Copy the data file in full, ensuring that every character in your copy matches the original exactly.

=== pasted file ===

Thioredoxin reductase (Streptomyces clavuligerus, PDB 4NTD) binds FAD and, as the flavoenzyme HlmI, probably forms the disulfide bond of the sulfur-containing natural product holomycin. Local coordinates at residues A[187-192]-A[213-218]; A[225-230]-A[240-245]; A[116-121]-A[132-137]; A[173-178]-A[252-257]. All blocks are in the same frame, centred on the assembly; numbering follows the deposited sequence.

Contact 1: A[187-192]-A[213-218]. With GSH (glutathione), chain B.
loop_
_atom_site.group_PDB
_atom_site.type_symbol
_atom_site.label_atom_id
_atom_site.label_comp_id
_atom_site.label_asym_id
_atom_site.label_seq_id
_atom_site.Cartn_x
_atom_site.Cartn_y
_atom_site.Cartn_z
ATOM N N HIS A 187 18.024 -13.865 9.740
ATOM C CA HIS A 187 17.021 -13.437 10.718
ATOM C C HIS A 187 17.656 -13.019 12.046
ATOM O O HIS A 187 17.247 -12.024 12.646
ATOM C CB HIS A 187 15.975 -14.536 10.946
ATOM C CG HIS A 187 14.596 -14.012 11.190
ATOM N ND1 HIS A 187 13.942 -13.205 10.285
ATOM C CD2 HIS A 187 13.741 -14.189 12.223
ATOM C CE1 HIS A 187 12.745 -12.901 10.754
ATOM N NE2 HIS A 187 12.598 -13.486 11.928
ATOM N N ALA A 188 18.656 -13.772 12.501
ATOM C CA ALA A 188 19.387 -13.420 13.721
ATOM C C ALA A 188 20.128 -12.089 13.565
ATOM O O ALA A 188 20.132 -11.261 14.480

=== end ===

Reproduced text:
Thioredoxin reductase (Streptomyces clavuligerus, PDB 4NTD) binds FAD and, as the flavoenzyme HlmI, probably forms the disulfide bond of the sulfur-containing natural product holomycin. Local coordinates at residues A[187-192]-A[213-218]; A[225-230]-A[240-245]; A[116-121]-A[132-137]; A[173-178]-A[252-257]. All blocks are in the same frame, centred on the assembly; numbering follows the deposited sequence.

Contact 1: A[187-192]-A[213-218]. With GSH (glutathione), chain B.
loop_
_atom_site.group_PDB
_atom_site.type_symbol
_atom_site.label_atom_id
_atom_site.label_comp_id
_atom_site.label_asym_id
_atom_site.label_seq_id
_atom_site.Cartn_x
_atom_site.Cartn_y
_atom_site.Cartn_z
ATOM N N HIS A 187 18.024 -13.865 9.740
ATOM C CA HIS A 187 17.021 -13.437 10.718
ATOM C C HIS A 187 17.656 -13.019 12.046
ATOM O O HIS A 187 17.247 -12.024 12.646
ATOM C CB HIS A 187 15.975 -14.536 10.946
ATOM C CG HIS A 187 14.596 -14.012 11.190
ATOM N ND1 HIS A 187 13.942 -13.205 10.285
ATOM C CD2 HIS A 187 13.741 -14.189 12.223
ATOM C CE1 HIS A 187 12.745 -12.901 10.754
ATOM N NE2 HIS A 187 12.598 -13.486 11.928
ATOM N N ALA A 188 18.656 -13.772 12.501
ATOM C CA ALA A 188 19.387 -13.420 13.721
ATOM C C ALA A 188 20.128 -12.089 13.565
ATOM O O ALA A 188 20.132 -11.261 14.480